100_1071While a great first chapter may interest acquisitions editors in reading your full manuscript, your last chapter may determine whether you get a contract offer or not.

Reader dissatisfaction with the ending is the kiss of death to book sales. Perhaps you’ve even put down some of these books that have very well crafted first chapters that landed them a book contract but couldn’t sustain your interest. You don’t want that to be your book someone doesn’t finish reading.

If your first chapter lures the reader a solid hook and strong premise, builds excitement and trust in the author, then the author needs to deliver on the goods at the end of the book.

“The ending didn’t work for me.” If your beta-readers tell you this, then they are doing you a favor. They may not be able to articulate fully why it didn’t work for them as a writer, but what you need to know is that the ending did not satisfy the reader.

Reader satisfaction matters to publishers. A lot. Much easier to hear criticism from a beta-reader than in a rejection letter.

Endings are embedded in the beginning and the inevitability of the final outcome is structured into the narrative. Wrapping up all the loose ends and resolving all the plot and subplot points is essential to reader satisfaction.

“One must never place a loaded rifle on the stage if it isn’t going to go off. It’s wrong to make promises you don’t mean to keep,” Anton Chekov. This principle of narrative arc requires that every element in your book manuscript be necessary and that everything else be edited out. The ending or conclusion is a denouement: a final resolution or clarification of the narrative plot. After narrative tension has risen to a climax, the events following the crux reveal how the pieces of the puzzle fit together in this previously insoluble problem or conflict.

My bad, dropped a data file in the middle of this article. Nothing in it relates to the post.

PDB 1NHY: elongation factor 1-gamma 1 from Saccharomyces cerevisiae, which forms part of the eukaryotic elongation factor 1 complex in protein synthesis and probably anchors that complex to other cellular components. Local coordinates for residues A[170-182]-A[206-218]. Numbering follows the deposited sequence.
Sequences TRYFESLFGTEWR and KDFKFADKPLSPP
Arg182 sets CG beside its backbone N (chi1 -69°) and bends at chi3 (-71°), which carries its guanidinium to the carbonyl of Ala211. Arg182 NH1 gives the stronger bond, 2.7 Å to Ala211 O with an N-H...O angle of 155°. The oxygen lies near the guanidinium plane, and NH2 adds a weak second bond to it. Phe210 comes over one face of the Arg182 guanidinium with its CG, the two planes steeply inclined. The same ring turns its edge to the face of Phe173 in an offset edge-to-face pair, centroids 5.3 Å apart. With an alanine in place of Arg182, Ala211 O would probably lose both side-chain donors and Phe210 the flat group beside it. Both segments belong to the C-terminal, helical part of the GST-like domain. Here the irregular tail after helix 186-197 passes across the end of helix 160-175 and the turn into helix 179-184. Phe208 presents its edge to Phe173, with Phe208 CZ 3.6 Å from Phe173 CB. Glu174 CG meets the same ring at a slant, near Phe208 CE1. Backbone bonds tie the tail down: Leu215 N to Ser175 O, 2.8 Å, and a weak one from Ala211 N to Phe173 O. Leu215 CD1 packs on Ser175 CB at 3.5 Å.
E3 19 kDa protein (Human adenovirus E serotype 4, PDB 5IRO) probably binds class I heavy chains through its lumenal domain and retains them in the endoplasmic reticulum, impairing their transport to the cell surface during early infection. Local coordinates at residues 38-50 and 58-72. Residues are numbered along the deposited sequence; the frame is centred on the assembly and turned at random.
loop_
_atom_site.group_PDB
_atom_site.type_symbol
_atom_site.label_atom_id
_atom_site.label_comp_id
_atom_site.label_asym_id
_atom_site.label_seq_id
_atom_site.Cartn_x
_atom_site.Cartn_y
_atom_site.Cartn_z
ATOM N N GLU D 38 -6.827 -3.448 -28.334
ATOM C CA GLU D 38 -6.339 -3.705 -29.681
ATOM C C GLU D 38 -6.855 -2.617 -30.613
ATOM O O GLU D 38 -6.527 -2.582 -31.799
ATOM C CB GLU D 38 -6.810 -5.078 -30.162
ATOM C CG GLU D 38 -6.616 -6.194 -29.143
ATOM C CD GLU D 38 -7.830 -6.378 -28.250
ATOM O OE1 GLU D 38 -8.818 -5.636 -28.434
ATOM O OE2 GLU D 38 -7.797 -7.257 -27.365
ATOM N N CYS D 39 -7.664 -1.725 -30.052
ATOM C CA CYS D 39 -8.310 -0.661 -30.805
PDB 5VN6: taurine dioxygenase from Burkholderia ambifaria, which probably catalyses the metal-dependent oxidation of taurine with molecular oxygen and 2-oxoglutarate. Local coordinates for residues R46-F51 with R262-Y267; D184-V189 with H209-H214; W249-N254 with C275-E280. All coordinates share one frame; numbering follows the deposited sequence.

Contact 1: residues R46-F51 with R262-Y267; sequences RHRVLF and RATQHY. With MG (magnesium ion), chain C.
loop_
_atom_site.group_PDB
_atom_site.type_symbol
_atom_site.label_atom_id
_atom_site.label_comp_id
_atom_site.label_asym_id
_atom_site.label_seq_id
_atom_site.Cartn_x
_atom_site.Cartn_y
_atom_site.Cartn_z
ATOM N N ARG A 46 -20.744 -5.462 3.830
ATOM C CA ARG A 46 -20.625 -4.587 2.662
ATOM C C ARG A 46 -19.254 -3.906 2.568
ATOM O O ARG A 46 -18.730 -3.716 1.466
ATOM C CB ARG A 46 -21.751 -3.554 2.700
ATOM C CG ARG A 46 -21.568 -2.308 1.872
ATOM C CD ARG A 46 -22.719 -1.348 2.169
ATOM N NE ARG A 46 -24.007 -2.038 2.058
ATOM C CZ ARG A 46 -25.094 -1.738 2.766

Wrapping it up. Not quite like putting a bow on a gift box. There are more ways to fail at your ending than there are in getting it right.

So what does it mean when readers and editors tell you the ending doesn’t work? Some reasons may be quite specific to the story, or to the conventions of its genre. Yet there are some very common reasons articulated in The Wonderbook.by Jeff Vandermeer. I encourage you to find more about this subject of “Falling Down At The End,” in this illustrated guide to writing.

Reasons writers’ endings don’t work (p. 126)

  • We promise too much.
  • We promise the wrong thing.
  • We deliver the wrong thing, misunderstanding the narrative we have written.
  • We cannot follow through because we cannot, after the initial burst of inspiration, fulfill the implications of our story setup. This may constitute an abandonment of a character or abandonment of a concept.
  • We rush the ending, and the accelerated pacing ruins the payoff.
  • We bend to perceived audience expectations and manipulate the ending to provide a received idea of what is satisfying.
  • We don’t trust our main character’s story arc and deviate from it, separating plot from character.
  • We deliver too much, explaining so much (or in such excruciating detail) that there is no room for the reader’s imagination.
  • We deliver too little, even though our promises were reasonable. (The stakes are much smaller than we were led to believe.)

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